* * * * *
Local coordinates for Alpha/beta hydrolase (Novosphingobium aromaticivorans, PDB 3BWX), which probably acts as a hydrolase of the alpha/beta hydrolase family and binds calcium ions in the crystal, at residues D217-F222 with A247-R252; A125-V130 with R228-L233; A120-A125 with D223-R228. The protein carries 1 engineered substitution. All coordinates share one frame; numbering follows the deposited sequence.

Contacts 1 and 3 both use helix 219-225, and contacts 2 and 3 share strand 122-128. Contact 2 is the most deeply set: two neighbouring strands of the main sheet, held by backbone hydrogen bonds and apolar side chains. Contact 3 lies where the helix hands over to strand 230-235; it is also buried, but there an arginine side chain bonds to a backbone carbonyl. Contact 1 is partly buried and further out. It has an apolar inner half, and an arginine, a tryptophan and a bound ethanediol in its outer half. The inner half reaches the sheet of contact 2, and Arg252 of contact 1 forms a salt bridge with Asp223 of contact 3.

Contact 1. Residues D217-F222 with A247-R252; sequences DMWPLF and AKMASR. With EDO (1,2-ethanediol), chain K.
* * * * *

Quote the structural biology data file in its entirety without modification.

Local coordinates for Alpha/beta hydrolase (Novosphingobium aromaticivorans, PDB 3BWX), which probably acts as a hydrolase of the alpha/beta hydrolase family and binds calcium ions in the crystal, at residues D217-F222 with A247-R252; A125-V130 with R228-L233; A120-A125 with D223-R228. The protein carries 1 engineered substitution. All coordinates share one frame; numbering follows the deposited sequence.

Contacts 1 and 3 both use helix 219-225, and contacts 2 and 3 share strand 122-128. Contact 2 is the most deeply set: two neighbouring strands of the main sheet, held by backbone hydrogen bonds and apolar side chains. Contact 3 lies where the helix hands over to strand 230-235; it is also buried, but there an arginine side chain bonds to a backbone carbonyl. Contact 1 is partly buried and further out. It has an apolar inner half, and an arginine, a tryptophan and a bound ethanediol in its outer half. The inner half reaches the sheet of contact 2, and Arg252 of contact 1 forms a salt bridge with Asp223 of contact 3.

Contact 1. Residues D217-F222 with A247-R252; sequences DMWPLF and AKMASR. With EDO (1,2-ethanediol), chain K.